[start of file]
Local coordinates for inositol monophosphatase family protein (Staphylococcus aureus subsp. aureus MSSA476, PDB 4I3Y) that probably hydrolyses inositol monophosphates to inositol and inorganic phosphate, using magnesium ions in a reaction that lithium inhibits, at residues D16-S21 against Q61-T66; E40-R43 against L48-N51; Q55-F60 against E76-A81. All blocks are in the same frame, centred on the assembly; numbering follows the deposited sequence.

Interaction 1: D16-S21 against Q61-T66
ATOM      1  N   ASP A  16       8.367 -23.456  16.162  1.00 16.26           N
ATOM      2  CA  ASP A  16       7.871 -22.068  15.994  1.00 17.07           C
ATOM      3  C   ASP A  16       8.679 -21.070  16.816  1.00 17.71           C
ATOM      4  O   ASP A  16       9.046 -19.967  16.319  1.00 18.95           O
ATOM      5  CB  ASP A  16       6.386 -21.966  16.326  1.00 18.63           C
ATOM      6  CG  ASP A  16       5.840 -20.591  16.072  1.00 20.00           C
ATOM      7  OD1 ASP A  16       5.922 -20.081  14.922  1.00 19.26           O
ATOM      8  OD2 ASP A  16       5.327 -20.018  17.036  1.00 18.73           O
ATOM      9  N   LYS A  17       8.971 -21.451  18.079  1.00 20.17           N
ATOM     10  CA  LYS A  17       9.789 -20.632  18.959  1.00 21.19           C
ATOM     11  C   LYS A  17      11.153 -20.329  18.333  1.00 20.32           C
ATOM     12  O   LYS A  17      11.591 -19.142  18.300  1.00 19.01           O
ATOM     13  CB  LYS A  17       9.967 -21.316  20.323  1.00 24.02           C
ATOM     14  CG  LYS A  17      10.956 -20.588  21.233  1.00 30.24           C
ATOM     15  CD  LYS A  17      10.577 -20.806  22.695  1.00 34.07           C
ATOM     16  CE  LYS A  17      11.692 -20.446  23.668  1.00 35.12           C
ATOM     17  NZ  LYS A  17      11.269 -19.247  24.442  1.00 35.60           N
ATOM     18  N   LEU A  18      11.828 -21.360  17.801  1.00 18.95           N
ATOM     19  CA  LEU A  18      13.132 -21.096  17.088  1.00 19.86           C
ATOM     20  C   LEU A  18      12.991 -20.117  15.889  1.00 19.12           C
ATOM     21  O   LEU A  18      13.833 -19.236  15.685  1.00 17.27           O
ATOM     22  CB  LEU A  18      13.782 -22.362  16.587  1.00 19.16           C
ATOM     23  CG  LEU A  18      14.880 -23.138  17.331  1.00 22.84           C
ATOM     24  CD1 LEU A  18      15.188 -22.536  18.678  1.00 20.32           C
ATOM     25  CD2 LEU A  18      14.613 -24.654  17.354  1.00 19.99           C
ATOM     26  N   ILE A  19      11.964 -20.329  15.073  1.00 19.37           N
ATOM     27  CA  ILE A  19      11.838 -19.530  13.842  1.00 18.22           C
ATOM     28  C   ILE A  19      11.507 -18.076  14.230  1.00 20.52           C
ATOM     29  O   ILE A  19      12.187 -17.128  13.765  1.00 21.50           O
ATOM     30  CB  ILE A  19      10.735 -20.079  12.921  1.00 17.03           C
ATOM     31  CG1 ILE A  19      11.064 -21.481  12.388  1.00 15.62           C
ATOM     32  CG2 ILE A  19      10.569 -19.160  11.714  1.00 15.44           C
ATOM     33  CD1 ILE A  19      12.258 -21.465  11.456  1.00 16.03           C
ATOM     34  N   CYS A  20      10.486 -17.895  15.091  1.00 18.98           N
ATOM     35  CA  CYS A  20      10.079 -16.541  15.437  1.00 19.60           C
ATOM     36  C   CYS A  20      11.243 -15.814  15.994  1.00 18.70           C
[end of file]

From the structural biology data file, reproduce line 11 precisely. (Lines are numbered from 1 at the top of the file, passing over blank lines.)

ATOM      9  N   LYS A  17       8.971 -21.451  18.079  1.00 20.17           N